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knighthood

[nahyt-hoo d] /ˈnaɪt hʊd/
noun
1.
the rank or dignity of a knight:
to confer knighthood upon him.
2.
the profession or vocation of a knight.
3.
knightly character or qualities.
4.
the body of knights.
Origin of knighthood
900
before 900; Middle English knighthod, Old English cnihthād. See knight, -hood
Dictionary.com Unabridged
Based on the Random House Dictionary, © Random House, Inc. 2017.
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Examples from the Web for knighthood
Contemporary Examples
Historical Examples
  • A pretty degree of knighthood, sir, is that which can be bought with sugar hogsheads!

    The Last of the Mohicans James Fenimore Cooper
  • It was almost as though Henry himself had accepted a knighthood.

    A Great Man Arnold Bennett
  • Long after knighthood had passed away, the struggle continued.

    Boy Scouts Handbook Boy Scouts of America
  • Industry, thrift, and shrewdness were likely to win enough to buy a knighthood.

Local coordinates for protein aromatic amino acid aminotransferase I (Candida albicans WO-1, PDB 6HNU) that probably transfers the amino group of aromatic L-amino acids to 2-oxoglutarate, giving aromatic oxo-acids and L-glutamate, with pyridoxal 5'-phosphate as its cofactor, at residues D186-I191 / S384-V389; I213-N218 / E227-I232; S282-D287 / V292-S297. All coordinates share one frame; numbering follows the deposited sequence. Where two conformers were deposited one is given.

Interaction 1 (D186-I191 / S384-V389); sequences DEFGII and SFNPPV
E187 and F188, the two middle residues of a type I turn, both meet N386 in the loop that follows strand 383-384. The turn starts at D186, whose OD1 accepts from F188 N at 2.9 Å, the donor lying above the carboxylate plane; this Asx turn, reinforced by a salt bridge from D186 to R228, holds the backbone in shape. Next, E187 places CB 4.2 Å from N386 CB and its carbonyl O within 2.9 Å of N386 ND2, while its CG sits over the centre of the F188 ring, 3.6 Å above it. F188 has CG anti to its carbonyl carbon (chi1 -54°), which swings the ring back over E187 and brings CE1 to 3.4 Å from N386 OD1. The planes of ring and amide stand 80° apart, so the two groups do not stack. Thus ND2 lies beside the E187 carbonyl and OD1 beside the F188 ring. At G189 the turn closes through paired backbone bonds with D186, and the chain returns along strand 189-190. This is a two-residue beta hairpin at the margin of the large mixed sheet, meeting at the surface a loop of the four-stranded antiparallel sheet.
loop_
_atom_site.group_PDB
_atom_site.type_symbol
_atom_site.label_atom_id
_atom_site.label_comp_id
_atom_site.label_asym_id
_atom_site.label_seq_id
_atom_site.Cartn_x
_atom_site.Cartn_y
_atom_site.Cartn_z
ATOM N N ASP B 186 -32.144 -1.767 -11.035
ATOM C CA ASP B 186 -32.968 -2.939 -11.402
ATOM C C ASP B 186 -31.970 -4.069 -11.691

The Facts About Shakespeare William Allan Nielson
  • His knighthood as a sworn chum was put in question and he was cruelly hurt.

British Dictionary definitions for knighthood

knighthood

/ˈnaɪthʊd/
noun
1.
the order, dignity, or rank of a knight
2.
the qualities of a knight; knightliness
3.
knights collectively
Collins English Dictionary - Complete & Unabridged 2012 Digital Edition
© William Collins Sons & Co. Ltd. 1979, 1986 © HarperCollins
Publishers 1998, 2000, 2003, 2005, 2006, 2007, 2009, 2012
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Word Origin and History for knighthood
n.

Old English cnihthad "the period between childhood and manhood;" see knight (n.) + -hood. Sense of "rank or dignity of a knight" is from c.1300, and probably is an independent formation.

Online Etymology Dictionary, © 2010 Douglas Harper
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22
22
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